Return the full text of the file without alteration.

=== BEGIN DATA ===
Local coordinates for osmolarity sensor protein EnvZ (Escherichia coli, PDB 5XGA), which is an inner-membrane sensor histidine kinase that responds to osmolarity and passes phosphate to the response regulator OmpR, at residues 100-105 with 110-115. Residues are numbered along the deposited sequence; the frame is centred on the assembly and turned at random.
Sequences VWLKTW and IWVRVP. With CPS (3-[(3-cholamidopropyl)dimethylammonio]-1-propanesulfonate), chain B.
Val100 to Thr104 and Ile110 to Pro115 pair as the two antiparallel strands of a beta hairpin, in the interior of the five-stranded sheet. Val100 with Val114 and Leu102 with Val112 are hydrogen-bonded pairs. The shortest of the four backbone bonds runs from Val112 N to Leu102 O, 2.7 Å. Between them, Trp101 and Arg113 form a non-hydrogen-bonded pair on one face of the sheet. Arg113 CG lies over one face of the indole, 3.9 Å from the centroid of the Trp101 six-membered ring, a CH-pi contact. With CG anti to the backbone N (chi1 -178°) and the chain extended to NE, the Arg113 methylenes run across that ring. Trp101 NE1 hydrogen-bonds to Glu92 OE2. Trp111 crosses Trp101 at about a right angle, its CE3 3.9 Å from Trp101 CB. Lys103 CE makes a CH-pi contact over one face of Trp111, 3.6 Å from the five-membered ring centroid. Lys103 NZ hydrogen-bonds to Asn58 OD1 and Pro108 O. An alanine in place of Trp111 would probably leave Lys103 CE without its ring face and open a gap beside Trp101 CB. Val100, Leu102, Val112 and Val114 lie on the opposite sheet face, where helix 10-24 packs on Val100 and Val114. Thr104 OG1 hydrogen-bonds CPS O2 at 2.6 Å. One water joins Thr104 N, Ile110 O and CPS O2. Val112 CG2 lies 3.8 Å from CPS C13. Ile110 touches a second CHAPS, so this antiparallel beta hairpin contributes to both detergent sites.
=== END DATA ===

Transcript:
Local coordinates for osmolarity sensor protein EnvZ (Escherichia coli, PDB 5XGA), which is an inner-membrane sensor histidine kinase that responds to osmolarity and passes phosphate to the response regulator OmpR, at residues 100-105 with 110-115. Residues are numbered along the deposited sequence; the frame is centred on the assembly and turned at random.
Sequences VWLKTW and IWVRVP. With CPS (3-[(3-cholamidopropyl)dimethylammonio]-1-propanesulfonate), chain B.
Val100 to Thr104 and Ile110 to Pro115 pair as the two antiparallel strands of a beta hairpin, in the interior of the five-stranded sheet. Val100 with Val114 and Leu102 with Val112 are hydrogen-bonded pairs. The shortest of the four backbone bonds runs from Val112 N to Leu102 O, 2.7 Å. Between them, Trp101 and Arg113 form a non-hydrogen-bonded pair on one face of the sheet. Arg113 CG lies over one face of the indole, 3.9 Å from the centroid of the Trp101 six-membered ring, a CH-pi contact. With CG anti to the backbone N (chi1 -178°) and the chain extended to NE, the Arg113 methylenes run across that ring. Trp101 NE1 hydrogen-bonds to Glu92 OE2. Trp111 crosses Trp101 at about a right angle, its CE3 3.9 Å from Trp101 CB. Lys103 CE makes a CH-pi contact over one face of Trp111, 3.6 Å from the five-membered ring centroid. Lys103 NZ hydrogen-bonds to Asn58 OD1 and Pro108 O. An alanine in place of Trp111 would probably leave Lys103 CE without its ring face and open a gap beside Trp101 CB. Val100, Leu102, Val112 and Val114 lie on the opposite sheet face, where helix 10-24 packs on Val100 and Val114. Thr104 OG1 hydrogen-bonds CPS O2 at 2.6 Å. One water joins Thr104 N, Ile110 O and CPS O2. Val112 CG2 lies 3.8 Å from CPS C13. Ile110 touches a second CHAPS, so this antiparallel beta hairpin contributes to both detergent sites.